Constitutional Scholars’ Brief in Hobby Lobby

I was pleased to join this amicus brief filed by several constitutional law scholars in the Hobby Lobby/Conestoga Wood litigation (thanks to Nathan Chapman for taking up the pen). The brief argues against the view that the Establishment Clause prohibits an accommodation of the religious claimants. My own views on the matter, reflected in various portions of the brief, are also contained here and here. A post by Kevin Walsh raising an important problem is here. Opposing views may be found here, here, and here. Here is the Introduction and the Summary of the Argument of the amicus brief:

This brief argues that the Religious Freedom Restoration Act of 1993, 42 U.S.C. § 2000bb et seq. (RFRA), properly applied, complies with the Establishment Clause. The brief responds to the recent proposal by several scholars that the Establishment Clause prohibits the government from accommodating “substantial burdens” on religious exercise, as RFRA does, when the accommodation imposes “significant burdens on third parties who do not believe or participate in the accommodated practice.”2 This brief does not address the issues directly before the Court, i.e., whether RFRA protects for-profit corporations like Hobby Lobby and Conestoga Woods, and whether either of those parties has a valid RFRA claim.3

The scholars’ proposed doctrine is contradicted by precedent, would needlessly require courts to analyze three speculative Religion Clause questions in most religious accommodation cases, and would threaten thousands of statutes that protect religious minorities.

First, precedent strongly supports the constitutionality of statutory religious accommodations, like RFRA, that allow courts to weigh the government’s “compelling” interests against claimant’s interests in religious exercise.

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Supreme Court Order Keeps Injunction in Place in Little Sisters Case

The Supreme Court has issued the following order in the case of Little Sisters of the Poor et al. v. Sebelius:

The application for an injunction having been submitted to Justice Sotomayor and by her referred to the Court, the Court orders: If the employer applicants inform the Secretary of Health and Human Services in writing that they are non-profit organizations that hold themselves out as religious and have religious objections to providing coverage for contraceptive services, the respondents are enjoined from enforcing against the applicants the challenged provisions of the Patient Protection and Affordable Care Act and related regulations pending final disposition of the appeal by the United States Court of Appeals for the Tenth Circuit. To meet the condition for injunction pending appeal, applicants need not use the form prescribed by the Government and need not send copies to third-party administrators. The Court issues this order based on all of the circumstances of the case, and this order should not be construed as an expression of the Court’s views on the merits.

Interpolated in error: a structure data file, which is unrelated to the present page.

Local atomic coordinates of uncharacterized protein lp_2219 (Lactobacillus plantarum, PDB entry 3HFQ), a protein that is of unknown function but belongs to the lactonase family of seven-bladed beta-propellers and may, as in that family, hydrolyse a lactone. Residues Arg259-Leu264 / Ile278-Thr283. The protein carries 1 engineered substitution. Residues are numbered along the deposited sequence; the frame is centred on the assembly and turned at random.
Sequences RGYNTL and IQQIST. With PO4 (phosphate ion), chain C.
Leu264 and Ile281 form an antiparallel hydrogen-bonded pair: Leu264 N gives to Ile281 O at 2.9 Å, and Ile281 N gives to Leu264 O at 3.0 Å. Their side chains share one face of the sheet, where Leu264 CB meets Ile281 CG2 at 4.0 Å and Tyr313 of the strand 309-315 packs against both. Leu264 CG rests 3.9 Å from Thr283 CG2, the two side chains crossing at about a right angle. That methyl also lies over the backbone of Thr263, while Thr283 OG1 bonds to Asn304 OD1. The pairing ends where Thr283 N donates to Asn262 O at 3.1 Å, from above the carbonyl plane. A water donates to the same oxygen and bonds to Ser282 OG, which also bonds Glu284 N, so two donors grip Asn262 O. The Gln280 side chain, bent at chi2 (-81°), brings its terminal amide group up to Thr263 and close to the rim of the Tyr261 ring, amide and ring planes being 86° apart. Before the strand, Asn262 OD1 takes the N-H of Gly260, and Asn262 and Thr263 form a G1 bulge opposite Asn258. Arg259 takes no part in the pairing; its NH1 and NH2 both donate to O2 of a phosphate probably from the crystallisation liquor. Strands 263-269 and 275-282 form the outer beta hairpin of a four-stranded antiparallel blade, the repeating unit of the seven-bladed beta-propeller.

It’s always hard to interpret all that much from an order as short as this, but a few things are clear.

First, the injunction stays in place. The Little Sisters can just send the government a copy of their complaint. Second, and notwithstanding the final sentence of the order, at least some of the Court seems to have understood the Little Sisters’ argument–that is, that signing the certification and designation of a third party administrator to provide contraceptive products is a violation of their religious liberty under RFRA. If the Court had not understood it, or had disagreed with it, the injunction would not have remained in place. Third, and in consequence, this order represents another victory, albeit a cryptic one and one of uncertain duration, for the plaintiffs in these nonprofit cases.

Contraception Mandate “Accommodation”: The State of Play

Both because of the fast pace of the developments (lots of action before the new year) and because of the holidays, I am behind on reporting the state of play with respect to the contraception mandate litigation concerning non-profit entities that have not been exempted by the government. Such entities, as I noted here, have received the government’s so-called “accommodation,” which requires that they certify to the government their religious objections to the mandate. There are special rules for “accommodated” self-insured non-profits who self-certify, which details are discussed in full here. Note finally that these suits are distinct from the question of for-profit challenges to the contraception mandate, which the Supreme Court will take up shortly in the Hobby Lobby and Conestoga Wood litigation.

The Becket Fund reports that the tally now stands at 19-1 in favor of the challengers and against the government. Here’s a breakdown which elaborates a little bit on the present procedural posture of the cases (of course with the caveat that the situation is fluid and that I may well have missed additional cases or changes to the cases I list).

I. Number of cases in which an injunction has been issued at the district court level, or where denial of an injunction at the district court level has been overturned by an appellate court (Court of Appeals or United States Supreme Court), barring enforcement of the contraception mandate against “accommodated” entities: 19.

1. E.D.N.Y. (RC Archdiocese v. Sebelius)

2. W.D. Pa. (Zubik v. Sebelius)

3. W.D. Pa. (Persico v. Sebelius)

4. W.D. Pa. (Geneva College v. Sebelius)